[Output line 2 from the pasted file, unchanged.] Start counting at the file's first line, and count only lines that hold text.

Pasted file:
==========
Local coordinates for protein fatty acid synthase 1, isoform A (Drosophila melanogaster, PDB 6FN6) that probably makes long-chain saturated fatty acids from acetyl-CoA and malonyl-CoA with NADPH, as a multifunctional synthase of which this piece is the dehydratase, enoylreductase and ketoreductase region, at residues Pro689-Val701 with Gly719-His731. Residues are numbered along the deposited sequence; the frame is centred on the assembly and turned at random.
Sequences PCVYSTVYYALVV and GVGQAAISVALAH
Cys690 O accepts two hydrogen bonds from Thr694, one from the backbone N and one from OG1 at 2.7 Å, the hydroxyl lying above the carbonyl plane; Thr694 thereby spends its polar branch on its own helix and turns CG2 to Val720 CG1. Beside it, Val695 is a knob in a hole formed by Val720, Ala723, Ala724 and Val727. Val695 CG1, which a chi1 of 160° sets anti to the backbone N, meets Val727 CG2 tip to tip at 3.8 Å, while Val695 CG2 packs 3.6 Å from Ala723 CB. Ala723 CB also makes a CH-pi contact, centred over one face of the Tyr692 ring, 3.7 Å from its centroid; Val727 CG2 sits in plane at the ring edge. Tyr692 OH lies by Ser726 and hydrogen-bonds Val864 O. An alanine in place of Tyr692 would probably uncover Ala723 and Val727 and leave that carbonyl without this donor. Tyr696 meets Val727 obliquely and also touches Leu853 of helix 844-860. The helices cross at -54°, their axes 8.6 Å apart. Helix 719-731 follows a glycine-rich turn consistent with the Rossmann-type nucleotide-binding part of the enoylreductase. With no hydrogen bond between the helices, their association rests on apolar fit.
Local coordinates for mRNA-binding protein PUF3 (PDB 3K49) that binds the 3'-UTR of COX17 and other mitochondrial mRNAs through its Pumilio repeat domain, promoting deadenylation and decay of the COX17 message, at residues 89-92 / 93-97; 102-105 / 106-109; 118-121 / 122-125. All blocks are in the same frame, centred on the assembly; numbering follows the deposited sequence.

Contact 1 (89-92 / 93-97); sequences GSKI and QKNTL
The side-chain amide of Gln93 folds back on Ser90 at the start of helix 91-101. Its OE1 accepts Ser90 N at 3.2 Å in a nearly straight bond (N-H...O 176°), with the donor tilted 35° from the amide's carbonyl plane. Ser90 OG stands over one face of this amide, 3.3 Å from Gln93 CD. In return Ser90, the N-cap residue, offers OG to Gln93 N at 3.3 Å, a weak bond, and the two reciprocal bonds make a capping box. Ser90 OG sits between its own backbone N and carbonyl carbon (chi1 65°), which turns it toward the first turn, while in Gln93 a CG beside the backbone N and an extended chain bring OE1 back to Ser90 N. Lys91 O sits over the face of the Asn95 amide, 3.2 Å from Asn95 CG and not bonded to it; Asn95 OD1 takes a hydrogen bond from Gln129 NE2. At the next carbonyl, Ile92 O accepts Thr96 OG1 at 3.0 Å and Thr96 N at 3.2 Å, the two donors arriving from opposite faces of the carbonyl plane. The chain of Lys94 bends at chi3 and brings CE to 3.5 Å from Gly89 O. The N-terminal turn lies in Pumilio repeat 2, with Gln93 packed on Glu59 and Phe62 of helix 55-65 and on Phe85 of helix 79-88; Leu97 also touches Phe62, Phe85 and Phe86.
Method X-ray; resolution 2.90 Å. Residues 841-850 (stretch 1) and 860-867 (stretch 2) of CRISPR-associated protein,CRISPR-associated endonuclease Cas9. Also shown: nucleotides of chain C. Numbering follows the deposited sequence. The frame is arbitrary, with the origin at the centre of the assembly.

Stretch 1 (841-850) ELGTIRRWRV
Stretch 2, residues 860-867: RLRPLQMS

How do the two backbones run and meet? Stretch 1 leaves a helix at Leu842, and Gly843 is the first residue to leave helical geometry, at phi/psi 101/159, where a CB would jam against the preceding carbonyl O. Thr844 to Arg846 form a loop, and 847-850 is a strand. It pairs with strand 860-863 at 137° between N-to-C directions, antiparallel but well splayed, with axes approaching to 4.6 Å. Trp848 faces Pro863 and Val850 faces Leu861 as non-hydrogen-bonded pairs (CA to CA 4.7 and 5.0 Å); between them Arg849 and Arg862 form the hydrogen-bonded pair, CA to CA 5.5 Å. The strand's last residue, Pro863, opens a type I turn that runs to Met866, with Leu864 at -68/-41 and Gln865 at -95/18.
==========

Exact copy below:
Sequences PCVYSTVYYALVV and GVGQAAISVALAH